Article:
Like his 2002 movie Twilight Samurai, Yoji Yamada's The Hidden Blade, set in the scenic mountains of northern Japan, is far more interested in samurai psychodrama than swordplay. The film features only one swordfight, and samurai Katagiri (Masatoshi Nagase) even tells his beautiful servant Kei (Takako Matsu), the secret love of this life, that samurai actually hate to use their swords and rarely even draw them. Schooled on all the glorious samurai legends, she simply can't believe it.
And those samurai legends may be starting to fade. In 1860s Japan, the samurai class is getting nervous as western ways, and western techniques of warfare, threaten their age-old traditions. Local lords are importing guns and cannons, and they hire coaches from the big city to come out and teach these "backwater bumpkins" how England fights. The results are delightfully comical, as the befuddled samurai try to figure out guns, struggle to march in step, and even run in the fashionable way. The trainer ably demonstrates that the western way of running, knees up and arms pumping, is much faster than the samurai way, which involves a lot of tripping over skirts. In one marvelous scene, a squad of 20 or more samurai demonstrate how to fire their new cannon for their lord. How funny that they feel the need to bow after each step. Load. Bow. Ready. Bow. Aim. Bow. Fire. Bow.
Katagiri ignores the lessons as often as he can. He has issues both at home and at work to deal with. His servant Kei has been sent away to marry into a cruel family. His mother, who held his home together, has died, and his sister has left to be married as well. Meanwhile, his best friend Hazama (Yukiyoshi Ozawa) has led a samurai rebellion against a corrupt lord but has been captured and brought back to the town as a prisoner. After he escapes and holds up in a house with hostages, the lord decrees that the best sword fighter, Katagiri, will be ordered to go kill his best friend. If he doesn't, he'll be branded a rebel as well.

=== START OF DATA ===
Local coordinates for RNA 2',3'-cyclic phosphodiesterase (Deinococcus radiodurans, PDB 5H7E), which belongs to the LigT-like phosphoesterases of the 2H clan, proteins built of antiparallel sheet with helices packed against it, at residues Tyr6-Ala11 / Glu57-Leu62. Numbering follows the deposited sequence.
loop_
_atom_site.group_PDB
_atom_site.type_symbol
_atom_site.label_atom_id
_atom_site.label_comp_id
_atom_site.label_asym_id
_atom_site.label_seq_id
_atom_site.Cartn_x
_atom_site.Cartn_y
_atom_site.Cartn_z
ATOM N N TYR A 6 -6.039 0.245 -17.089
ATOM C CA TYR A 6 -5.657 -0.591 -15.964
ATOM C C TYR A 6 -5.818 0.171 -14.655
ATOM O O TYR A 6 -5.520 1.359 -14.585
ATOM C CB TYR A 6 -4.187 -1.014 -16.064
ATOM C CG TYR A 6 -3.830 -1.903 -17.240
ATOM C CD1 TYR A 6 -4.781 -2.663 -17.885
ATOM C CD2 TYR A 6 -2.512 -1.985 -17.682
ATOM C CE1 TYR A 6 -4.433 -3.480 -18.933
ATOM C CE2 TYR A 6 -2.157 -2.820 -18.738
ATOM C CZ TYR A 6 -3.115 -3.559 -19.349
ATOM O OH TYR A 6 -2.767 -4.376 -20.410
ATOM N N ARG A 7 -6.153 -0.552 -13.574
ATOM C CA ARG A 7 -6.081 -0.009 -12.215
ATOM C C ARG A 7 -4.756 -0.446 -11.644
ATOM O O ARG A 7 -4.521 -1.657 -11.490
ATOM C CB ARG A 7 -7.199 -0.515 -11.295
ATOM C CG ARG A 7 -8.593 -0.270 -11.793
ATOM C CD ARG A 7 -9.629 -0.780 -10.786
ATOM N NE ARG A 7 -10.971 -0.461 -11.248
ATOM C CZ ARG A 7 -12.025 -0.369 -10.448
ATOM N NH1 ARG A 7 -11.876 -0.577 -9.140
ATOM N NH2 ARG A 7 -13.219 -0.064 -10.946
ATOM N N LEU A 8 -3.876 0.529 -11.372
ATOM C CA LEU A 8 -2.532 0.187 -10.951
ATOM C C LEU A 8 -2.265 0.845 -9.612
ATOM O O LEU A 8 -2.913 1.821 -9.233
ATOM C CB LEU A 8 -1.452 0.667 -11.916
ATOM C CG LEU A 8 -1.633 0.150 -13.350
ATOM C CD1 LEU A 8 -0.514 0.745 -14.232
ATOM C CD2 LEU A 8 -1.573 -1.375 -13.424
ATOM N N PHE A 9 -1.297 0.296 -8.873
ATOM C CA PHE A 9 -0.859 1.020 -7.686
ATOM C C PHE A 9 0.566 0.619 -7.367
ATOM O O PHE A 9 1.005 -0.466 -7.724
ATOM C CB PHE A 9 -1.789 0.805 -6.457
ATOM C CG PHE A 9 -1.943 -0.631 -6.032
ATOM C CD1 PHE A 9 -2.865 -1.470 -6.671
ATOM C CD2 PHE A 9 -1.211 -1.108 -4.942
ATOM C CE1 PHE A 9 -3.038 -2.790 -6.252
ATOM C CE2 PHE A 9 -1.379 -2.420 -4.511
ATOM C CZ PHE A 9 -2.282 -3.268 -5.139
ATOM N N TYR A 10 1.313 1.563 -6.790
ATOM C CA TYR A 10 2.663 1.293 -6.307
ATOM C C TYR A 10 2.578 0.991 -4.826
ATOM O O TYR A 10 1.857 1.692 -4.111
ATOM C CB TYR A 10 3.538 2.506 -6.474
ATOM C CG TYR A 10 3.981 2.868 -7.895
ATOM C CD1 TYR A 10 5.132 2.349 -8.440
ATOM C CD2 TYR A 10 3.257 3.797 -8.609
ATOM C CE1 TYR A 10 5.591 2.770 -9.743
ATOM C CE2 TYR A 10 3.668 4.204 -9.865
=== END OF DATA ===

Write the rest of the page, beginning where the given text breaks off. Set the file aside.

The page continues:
Nagase is masterful here, as laconic yet expressive as he was as the too-cool-for-school teenager in Jim Jarmusch's unforgettable Mystery Train back in 1989. He simmers beautifully, with rage, with love, with dejection. He is one of Japan's best, and he's well-served by Yamada's legendary eye, which captures the nitty-gritty details of 19th-century rural life in all its messiness and poverty. The Hidden Blade is a totally immersive experience. You can almost smell the rice boiling over the open charcoal fire.
And by the way, it isn't until the end of the film that the meaning of the title is made apparent, and then, wow. What a brilliant moment of moviemaking. Watch closely!
Aka Kakushi ken oni no tsume.
I see your blade right there.